Nam Y. Huh/AP/Press Association Images

These 5 maths and stats gurus are changing the way we understand sport

Here comes the science.

THE NEW YORK Times’ renowned statistician Nate Silver is moving his blog to ESPN.

This is a good thing for anyone who likes to read about sports.

But Silver comes into a sports writing field that’s already stacked with statistics-minded people. In politics, his adherence to math and modeling made him an exceptional figure. That won’t be the case at ESPN when he chooses to write about sports.

Here are a handful of writers who are doing some Silver-type sports writing already.

We excluded baseball writers because all baseball writing is stats-based now:

1. Kirk Goldsberry (NBA, Grantland). He’s a “visiting scholar” at Harvard and does a lot of cool data visualization stuff with basketball shot charts — showing where players take most of their shots, and how efficient they are from different areas on the court.

His extensive shot charting leads to interesting and specific revelations like, say, Martell Webster is insanely good from the right corner.

Or Nate Robinson is more efficient than you’d think:

2. Kevin Pelton (NBA, Pro Basketball Prospectus and ESPN). He took over at ESPN for John Hollinger — who invented ESPN’s influential PER stat — after the Grizzlies poached him. Pelton co-wrote the 2012-13 Pro Basketball Prospectus, which included win-loss projections for every team and player based on past performance and historical anecdotes.

Sports are notoriously hard to predict — and Silver actually has a spotty track record when trying to predict sports — but Pelton seeks to do just that.

He also writes more general articles about NBA stats, like last week when he looked at which statistics historically translate from Summer League to the NBA.

3. Ken Pomeroy (College basketball, He has an advanced stats-based college basketball ranking system that is incredibly influential among college basketball fans and commentators.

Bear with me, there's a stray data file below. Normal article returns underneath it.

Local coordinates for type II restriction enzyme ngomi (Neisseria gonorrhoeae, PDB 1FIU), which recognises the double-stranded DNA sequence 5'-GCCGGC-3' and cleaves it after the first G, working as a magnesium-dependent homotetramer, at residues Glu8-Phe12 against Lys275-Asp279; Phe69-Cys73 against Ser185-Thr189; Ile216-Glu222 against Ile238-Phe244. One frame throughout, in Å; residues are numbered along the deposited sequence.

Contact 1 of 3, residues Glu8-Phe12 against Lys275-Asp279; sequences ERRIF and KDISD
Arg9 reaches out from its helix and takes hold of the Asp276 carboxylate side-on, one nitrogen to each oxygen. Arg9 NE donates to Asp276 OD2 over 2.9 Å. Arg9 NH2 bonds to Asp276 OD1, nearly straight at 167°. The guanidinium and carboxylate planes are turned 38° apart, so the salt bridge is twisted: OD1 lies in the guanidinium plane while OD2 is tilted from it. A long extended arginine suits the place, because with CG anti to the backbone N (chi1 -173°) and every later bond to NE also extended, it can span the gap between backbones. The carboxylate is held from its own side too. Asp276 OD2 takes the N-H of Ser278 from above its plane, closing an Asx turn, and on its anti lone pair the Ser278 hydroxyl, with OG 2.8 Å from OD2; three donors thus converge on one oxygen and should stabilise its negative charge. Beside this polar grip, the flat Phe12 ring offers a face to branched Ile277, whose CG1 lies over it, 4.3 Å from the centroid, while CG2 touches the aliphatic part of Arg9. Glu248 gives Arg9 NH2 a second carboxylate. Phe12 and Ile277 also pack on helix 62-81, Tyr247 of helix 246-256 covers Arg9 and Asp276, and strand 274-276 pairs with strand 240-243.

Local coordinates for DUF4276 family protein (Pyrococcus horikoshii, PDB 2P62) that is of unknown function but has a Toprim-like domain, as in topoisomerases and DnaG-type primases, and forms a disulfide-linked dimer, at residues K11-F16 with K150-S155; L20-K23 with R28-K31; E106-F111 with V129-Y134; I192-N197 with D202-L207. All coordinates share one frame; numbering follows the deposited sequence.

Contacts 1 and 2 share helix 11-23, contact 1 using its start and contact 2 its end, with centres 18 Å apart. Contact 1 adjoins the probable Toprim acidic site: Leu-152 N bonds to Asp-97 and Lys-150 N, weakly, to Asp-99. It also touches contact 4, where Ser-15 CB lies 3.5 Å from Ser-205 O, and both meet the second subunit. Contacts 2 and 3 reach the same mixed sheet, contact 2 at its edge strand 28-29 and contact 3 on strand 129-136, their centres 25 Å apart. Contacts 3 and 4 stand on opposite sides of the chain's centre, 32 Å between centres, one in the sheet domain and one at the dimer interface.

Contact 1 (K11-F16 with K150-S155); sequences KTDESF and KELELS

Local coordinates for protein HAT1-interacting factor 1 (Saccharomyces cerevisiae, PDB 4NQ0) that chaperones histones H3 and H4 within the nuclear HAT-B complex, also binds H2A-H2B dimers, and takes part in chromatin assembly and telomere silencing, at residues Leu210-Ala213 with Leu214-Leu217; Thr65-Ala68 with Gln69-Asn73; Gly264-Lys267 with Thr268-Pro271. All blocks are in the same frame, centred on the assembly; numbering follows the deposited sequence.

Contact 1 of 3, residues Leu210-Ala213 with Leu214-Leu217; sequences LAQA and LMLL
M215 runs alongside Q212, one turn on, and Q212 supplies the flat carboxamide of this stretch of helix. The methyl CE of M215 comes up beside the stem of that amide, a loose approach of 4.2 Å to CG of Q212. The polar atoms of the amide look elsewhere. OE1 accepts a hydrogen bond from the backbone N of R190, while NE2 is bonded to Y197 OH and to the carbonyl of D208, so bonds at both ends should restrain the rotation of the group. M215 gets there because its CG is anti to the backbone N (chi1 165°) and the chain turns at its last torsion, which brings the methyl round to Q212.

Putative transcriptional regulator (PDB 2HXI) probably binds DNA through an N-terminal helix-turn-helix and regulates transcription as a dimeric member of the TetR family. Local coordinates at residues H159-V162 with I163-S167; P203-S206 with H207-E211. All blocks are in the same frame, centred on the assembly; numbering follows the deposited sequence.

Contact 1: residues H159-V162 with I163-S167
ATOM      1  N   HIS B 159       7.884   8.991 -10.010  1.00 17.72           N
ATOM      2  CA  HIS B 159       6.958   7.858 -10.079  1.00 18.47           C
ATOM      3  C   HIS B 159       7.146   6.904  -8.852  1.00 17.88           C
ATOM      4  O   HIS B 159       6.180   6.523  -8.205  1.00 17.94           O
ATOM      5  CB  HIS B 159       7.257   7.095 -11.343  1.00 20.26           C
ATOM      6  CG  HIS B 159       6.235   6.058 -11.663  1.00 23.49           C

College sports rankings are plagued by subjectivity. When you compare the KenPom rating to the traditional polls, you get a picture of which teams are overvalued and undervalued by humans.

He also has a blog where he runs the stats on questions like: Should teams foul up three at the end of games? Are two-for-ones at the end of halves always a good idea?

John Amis/AP/Press Association Images

4. Aaron Schatz (NFL, Football Outsiders). Schatz has combined game charting, predictive models, and an advanced stats rating system to form the best NFL statistics resource around with Football Outsiders.

His DVOA rating calculates a team’s efficiency relative to the league average, and it’s an invaluable resource for comparing teams and match-ups.

His site also charts really specific plays and produces original stats that you simply don’t get anywhere else (like everything in this worst cornerback rating).

Football Outsiders also has a paid service where it predicts results against the spread.

Credit: Brian Fremau.

5. Brian Fremeau (College football, BCF Toys and Football Outsiders). He does some data visualization, but he also does weekly game predictions that will remind people of what Silver did in election years at the NYT.

Using his own index he calculates the percentage chance a team has to win the game, and the expected score minus garbage time possessions.

At Football Outsiders he’s a part of the team that maintains F/+, which is an alternative advanced stats ratings system similar to when KenPom does in basketball.

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